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Sm – Samarium Introduction

Source:

Introduction

See section on Rare Earth Elements (REEs). Table 61 compares the median concentrations of Sm in the FOREGS samples and in some reference datasets.

Table 61. Median concentrations of Sm in the FOREGS samples and in some reference data sets.

Samarium
(Sm)

Origin – Source

Number of
samples

Size fraction
mm

Extraction

Median
mg kg-1

Crust1)

Upper continental

n.a.

n.a.

Total

4.7

Subsoil

FOREGS

790

<2.0

Total (ICP-MS)

4.38

Topsoil

FOREGS

843

<2.0

Total (ICP-MS)

3.96

Soil2)

World

n.a.

n.a.

Total

4.5

Water

FOREGS

807

Filtered <0.45 μm

0.009 (μg l-1)

Water2)

World

n.a.

n.a.

0.0045 (μg l-1)

Stream sediment

FOREGS

848

<0.15

Total (XRF)

5.40

Floodplain sediment

FOREGS

743

<2.0

Total (XRF)

4.25

1)Rudnick & Gao 2004, 2)Ivanov 1996.


Sm in soil

The median Sm content is 4.38 mg kg-1 in subsoil and 3.96 mg kg-1 in topsoil, and the range is from <0.1 to 18.2 mg kg-1 in subsoil and from 0.23 to 30.0 mg kg-1 in topsoil. The average ratio topsoil/subsoil is 0.888.

In subsoil, low Sm values (<2.87 mg kg-1) are located mainly throughout Finland, in the glacial drift covered area of northern mainland Europe (Netherlands to Poland), central Hungary, the Paris Basin in France, and parts of south and east Spain.

Samarium in subsoil has high values (>6.61 mg kg-1) over Variscan granitic and metamorphic rocks in northern Portugal and north-western Spain, the Massif Central in France; in the Italian Alkaline Province (which contains the strongest anomalies); in Slovenia, Croatia and adjacent Austria; in parts of the loess/palaeoplacer area of northern France to Germany; south-western

Norway and northern Sweden (Salpeteur et al. 2005).

In topsoil, Sm is much lower in Scandinavia, and somewhat higher in Slovakia. A much larger area in the Iberian Massif of western Spain shows high Sm values; also near Almeria (south-east Spain), in the Central and Eastern Pyrenees; and on Gran Canaria island related to alkaline mafic volcanism. There is a point Sm anomaly near the Mourne granite in northern Ireland. Elsewhere in Europe the Sm pattern is similar to that of subsoil.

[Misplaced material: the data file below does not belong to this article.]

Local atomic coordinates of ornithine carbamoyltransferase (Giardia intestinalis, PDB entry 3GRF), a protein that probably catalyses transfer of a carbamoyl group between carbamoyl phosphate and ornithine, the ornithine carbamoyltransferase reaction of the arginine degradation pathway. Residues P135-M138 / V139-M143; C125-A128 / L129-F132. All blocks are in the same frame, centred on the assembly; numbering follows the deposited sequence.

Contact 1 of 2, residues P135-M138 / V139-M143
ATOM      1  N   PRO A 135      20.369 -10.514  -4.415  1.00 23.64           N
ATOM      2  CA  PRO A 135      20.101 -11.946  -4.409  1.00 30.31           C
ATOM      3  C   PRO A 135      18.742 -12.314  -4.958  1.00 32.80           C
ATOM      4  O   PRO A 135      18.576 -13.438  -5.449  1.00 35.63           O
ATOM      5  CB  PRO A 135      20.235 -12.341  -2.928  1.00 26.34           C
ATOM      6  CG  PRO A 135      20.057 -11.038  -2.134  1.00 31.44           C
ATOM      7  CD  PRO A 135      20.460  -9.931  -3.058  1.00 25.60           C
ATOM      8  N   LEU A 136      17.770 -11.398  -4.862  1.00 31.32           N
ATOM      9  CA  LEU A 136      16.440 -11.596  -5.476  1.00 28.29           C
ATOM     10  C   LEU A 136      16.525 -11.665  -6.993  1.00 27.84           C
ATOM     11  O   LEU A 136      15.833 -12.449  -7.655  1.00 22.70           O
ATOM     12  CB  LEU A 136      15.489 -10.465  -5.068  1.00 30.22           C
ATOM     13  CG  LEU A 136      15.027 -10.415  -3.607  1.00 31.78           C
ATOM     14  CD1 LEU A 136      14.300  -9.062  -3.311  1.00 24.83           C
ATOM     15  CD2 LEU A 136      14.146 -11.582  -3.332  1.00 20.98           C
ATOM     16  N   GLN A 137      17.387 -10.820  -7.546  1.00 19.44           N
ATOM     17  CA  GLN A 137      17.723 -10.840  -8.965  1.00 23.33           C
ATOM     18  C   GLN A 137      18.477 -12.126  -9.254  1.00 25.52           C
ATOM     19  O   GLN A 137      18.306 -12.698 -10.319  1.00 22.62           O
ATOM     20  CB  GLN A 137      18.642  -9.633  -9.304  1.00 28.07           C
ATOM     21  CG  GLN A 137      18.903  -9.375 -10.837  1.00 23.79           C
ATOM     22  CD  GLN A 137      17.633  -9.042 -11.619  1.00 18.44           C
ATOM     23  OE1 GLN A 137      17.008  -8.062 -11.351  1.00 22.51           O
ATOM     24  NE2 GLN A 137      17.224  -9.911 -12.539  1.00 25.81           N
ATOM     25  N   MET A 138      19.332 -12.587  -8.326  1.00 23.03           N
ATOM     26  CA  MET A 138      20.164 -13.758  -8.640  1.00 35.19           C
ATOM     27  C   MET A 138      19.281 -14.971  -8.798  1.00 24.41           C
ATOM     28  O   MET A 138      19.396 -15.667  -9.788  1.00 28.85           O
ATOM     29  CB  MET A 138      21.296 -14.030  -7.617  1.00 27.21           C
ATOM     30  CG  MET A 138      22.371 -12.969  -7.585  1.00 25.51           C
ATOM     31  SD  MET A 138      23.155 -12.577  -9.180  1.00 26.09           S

Samarium shows strong to very strong correlations with most other REEs, both in subsoil and topsoil. Correlations are strongest with the light REEs (La, Ce, Pr, Nd), which are more similar in atomic weight and ionic radius. For additional information, refer to the section on Rare Earth Elements.


Sm in stream water

Samarium values in stream water range over almost three orders of magnitude from <0.002

μg l-1 to 1.07 μg l-1 (excluding an outlier of 3.53 μg l-1), with a median value of 0.009 μg l-1.

Samarium data correlate most closely with the lanthanides. See section on REEs for a general discussion.

Lowest Sm values in stream water (<0.002 μg l-1) are predominantly found in most of Spain, eastern and southern France, northern, central and southern Italy, western Slovenia, central Austria and western Hungary, Albania and Greece, north-eastern Germany and south-eastern Poland. Most of the areas of lowest values are characterised by Alpine Orogen terrains (southern Europe), whereas other areas (especially northern Germany and Poland) are over Variscan and Precambrian terrains.

Highest Sm concentrations in stream water (>0.20 μg l-1) are predominantly found in southern Norway, Sweden and Finland, and Denmark. These areas of highest values are on Precambrian terrains (mostly intrusive and metamorphic rocks) or on glacial till derived from them. Enhanced values (>0.07 μg l-1) also occur in northern Fennoscandia, northern Ireland and Scotland, characterised by Caledonides, and in France (Brittany and Massif Central) by Variscan terrains. Highly anomalous Sm values in northern Germany are associated with high DOC values.


Sm in stream sediment

The median Sm content in stream sediment is 5.2 mg kg-1 with a range from 0.20 to 106 mg kg-1.

The Sm stream sediment distribution map shows low values (<3.7 mg kg-1) in most of eastern Finland, the northern European plain including Denmark, western Ireland, southern and eastern Spain, the western Pyrenees, the western Alps and northern Appenines, north-easternmost Italy, the Jura Mountains, Slovenia, coastal Croatia, and western and southern Greece.